TORONTO (Reuters) - Pat Burns, a tough-talking Quebec cop who coached the New Jersey Devils to a Stanley Cup and became the only man to win NHL coach of the year honors with three teams, died on Friday aged 58 after a long battle with cancer.
"Just as they will remember Pat for his success as a coach, hockey fans also will remember his humor, his honesty, his humanity and his courage," NHL commissioner Gary Bettman said in a statement.
"As it mourns the loss of an outstanding contributor to the game, the National Hockey League sends heartfelt condolences to Pat's family and friends."
A blue-collar hero to hockey fans across Canada and the United States, Burns went from pounding a police beat to become one of the NHL's most successful coaches capturing the Stanley Cup in 2003 with the Devils.
The following year, however, Burns was diagnosed with colon cancer and then in 2005 liver cancer which he managed to overcome before contracting lung cancer last year.
"On behalf of the ownership, management, staff, and players of the New Jersey Devils, we are all deeply saddened by the loss of Pat Burns," said Devils' president and general manager Lou Lamoriello in a statement.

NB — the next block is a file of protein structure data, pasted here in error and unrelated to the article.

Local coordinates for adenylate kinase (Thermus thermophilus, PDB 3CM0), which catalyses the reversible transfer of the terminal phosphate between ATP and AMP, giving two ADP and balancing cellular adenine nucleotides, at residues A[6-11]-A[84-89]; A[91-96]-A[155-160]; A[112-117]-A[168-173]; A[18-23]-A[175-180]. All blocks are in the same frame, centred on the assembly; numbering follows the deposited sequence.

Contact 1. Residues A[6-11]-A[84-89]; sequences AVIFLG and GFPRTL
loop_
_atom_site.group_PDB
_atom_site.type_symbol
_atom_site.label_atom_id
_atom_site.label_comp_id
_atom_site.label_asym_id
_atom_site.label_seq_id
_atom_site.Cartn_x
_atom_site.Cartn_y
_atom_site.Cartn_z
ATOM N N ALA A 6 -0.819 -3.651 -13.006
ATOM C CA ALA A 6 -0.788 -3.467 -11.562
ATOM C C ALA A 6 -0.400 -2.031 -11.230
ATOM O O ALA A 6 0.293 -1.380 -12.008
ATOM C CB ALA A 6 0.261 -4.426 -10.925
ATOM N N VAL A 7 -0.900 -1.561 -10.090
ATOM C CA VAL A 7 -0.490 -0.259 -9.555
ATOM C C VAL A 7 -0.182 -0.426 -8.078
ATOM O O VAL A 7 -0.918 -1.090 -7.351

"Pat was a close friend to us all, while dedicating his life to his family and to the game of hockey.
"He has been part of our family here in New Jersey for eight years. Today, the hockey world has lost a great friend and ambassador."
During a career that spanned 14 seasons, Burns also coached three of the Original Six franchises in Montreal, Toronto and Boston winning the Jack Adams trophy as NHL coach of the year at each stop while posting an overall record of 501-353-165.
Writing by Steve Keating in Toronto, Editing by Rex Gowar/Patrick Johnston